After exercising and playing games in VR for some time our well-loved gear can get worn out, damaged, or just needs a plain old update. Holding off on replacing accessories can mean that we’ll unfortunately go without music, gameplay audio, proper tracking, and at the very worst feel uncomfortable gaming or exercising. No one’s got time for that!

Here are 6 VR accessories that Vive or Oculus users can purchase now or at a future time.


Oculus Rift owners are now able to purchase a single controller replacement, which seems so basic but is so necessary. Previously, users only had the option of purchasing a set of two controllers for $99. Now, you can get a replacement for either the left or right side at the price of $69. The two controller bundle is the better deal, but having the option is very helpful in case of damage or the need for an extra (just in case).

The fact is, manufactured things break down over time, and sometimes they accidentally go flying into the air. If you’ve got a Vive, purchasing that extra controller is going to run you $129 for one, yes one. It might be worth picking up an extra controller in case your workout gets a little too physical, but that depends on you. The good news is, tracked controllers are pretty resilient, so one or two controllers on hand should keep you gaming and active for a long time to come.

Straps for the Headset

Credit: HTC

HTC sells replacement straps either individually or in a set of 5 for $94.99. Gyms and arcades should invest in the set of 5. Individual users should go for the Vive Deluxe Audio Strap for $99.99, which is a good investment for full 360-degree immersion and is made of sturdier materials.

Oculus does not sell replacement straps, and there may be a good reason why. A teardown of the Rift shows tiny infrared lights embedded within these straps, so Oculus will most likely issue a replacement if you’re still under warranty.

New Foam Pads

Credit: HTC

Both the Vive and Rift sell replacement pieces for use on the face. The Vive can be upgraded with a nose piece or a face cushion, which helps relieve some of the strain from extended use. Removal is a basic snap on/off, so it isn’t too difficult for cleaning purposes. HTC recommends cold water and a cloth, but make sure it’s unabrasive and non-alcohol. If you’re tempted to soak the foam piece, don’t. It will dry out and fit poorly, which might have unintended consequences like letting light bleed in or feeling uncomfortable.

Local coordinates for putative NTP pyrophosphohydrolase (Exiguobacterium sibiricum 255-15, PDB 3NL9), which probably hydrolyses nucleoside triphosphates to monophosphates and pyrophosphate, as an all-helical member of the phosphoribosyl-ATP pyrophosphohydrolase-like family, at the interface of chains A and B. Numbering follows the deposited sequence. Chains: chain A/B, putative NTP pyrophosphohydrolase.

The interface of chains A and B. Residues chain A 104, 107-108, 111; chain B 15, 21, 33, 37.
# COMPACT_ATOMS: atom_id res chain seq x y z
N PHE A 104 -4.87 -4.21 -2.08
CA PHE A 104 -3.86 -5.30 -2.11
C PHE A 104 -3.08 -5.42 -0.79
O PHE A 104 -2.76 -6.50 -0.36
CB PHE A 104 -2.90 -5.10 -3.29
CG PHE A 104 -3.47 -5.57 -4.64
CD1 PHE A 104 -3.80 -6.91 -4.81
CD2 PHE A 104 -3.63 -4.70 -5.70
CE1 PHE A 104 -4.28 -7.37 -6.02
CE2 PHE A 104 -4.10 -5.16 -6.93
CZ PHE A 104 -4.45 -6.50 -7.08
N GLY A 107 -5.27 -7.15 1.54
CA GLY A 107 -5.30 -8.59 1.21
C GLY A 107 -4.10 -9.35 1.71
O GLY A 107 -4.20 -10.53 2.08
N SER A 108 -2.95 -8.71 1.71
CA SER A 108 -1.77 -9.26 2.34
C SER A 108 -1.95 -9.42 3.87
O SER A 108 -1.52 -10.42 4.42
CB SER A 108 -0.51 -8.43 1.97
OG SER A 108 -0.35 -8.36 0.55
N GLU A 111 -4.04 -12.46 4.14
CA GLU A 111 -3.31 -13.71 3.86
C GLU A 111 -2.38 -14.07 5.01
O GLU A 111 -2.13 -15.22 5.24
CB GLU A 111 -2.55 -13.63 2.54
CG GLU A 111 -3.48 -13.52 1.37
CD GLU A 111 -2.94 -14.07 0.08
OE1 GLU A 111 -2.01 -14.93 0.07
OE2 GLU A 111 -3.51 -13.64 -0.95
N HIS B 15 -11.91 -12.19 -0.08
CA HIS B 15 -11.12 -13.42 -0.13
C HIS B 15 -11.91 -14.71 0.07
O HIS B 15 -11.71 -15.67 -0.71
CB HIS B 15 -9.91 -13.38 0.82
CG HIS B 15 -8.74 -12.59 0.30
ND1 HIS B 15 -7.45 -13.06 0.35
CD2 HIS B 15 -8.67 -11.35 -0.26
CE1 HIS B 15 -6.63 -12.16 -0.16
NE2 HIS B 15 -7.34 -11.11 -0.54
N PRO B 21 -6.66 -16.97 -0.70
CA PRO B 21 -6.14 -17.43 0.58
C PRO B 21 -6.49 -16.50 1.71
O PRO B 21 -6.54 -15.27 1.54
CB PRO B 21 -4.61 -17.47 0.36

Credit: Oculus

The Rift Fit is simple enough to replace and inexpensive enough to stockpile. As with all Rift accessories, it is available to order direct from Oculus.


Credit: Oculus

Users report a richer experience with the Oculus once additional sensors are added to the space. Adding a third sensor enables 360-degree tracking, a wonderful feature that puts the Rift on par with the Vive for tracking dynamic movement, but at a lighter price point. The Rift is functional with two sensors, but maximizing space and motion is essential in VR fitness.

Credit: HTC

The Vive requires additional sensors as your room increases in size, but the embedded tracking technology within the visor makes the investment worth it. The VR remotes also offer 1:1 tracking that feels extremely accurate thanks to these added tracking devices.

The tracking stations and sensors are not necessarily a component that will burn out on you, but is definitely an accessory worth upgrading.

Link Box (Vive Only, Although Reported to Work with Rift)

Credit: HTC

If the length of cords and your body proximity to your PC, are a problem for your Vive the Link Box will solve your worries. Imagine you’re in the middle of an intense bout with the Thai Spider from Thrill of the Fight, when you trip and send the cord flying. That force rips your plug from the port, ruining your GPU and causing upwards of $400 to $600 in damage. Oops.

You can use the Vive link box to bridge a connection between the USB and HDMI cords on your headset to prevent the accidental cord ripping from occurring. Just make sure your device is powered and properly linked to your PC. Essentially, this box carries the signal to and from your PC and headset, and it allows you to be a bit more flexible with the arrangement of your room and where you experience VR.


Hooks help you go tangle free. Credit: Oculus Forums

Cables for these devices aren’t flimsy or poor quality because of the signals they need to carry, thus replacements can add up if you’re not careful. If you find yourself replacing more than one cable, consider a link box or some kind of harness that will prevent tripping or tangling.

If your ceiling is low enough, a simple hook or harness system is all you need to preserve your six degrees of freedom. Just make sure you have enough slack to prevent the headset from feeling like you’re being tugged on. This could throw off your squat form, any room scale activity, or strain the head and neck.

Final Thoughts

There are many more accessories to enhance your gaming and fitness experience in VR, but these basics should be enough to ensure you have minimal interruptions. Cabling is particularly important, as it presents a tripping hazard if you do a poor job of it. This is one of the single most important aspects of setup for the Rift or Vive, so be sure you take the time to do it right and invest in quality replaceable accessories. You’ll be thankful you didn’t have an epic VR fail and lose a 4K TV in the process.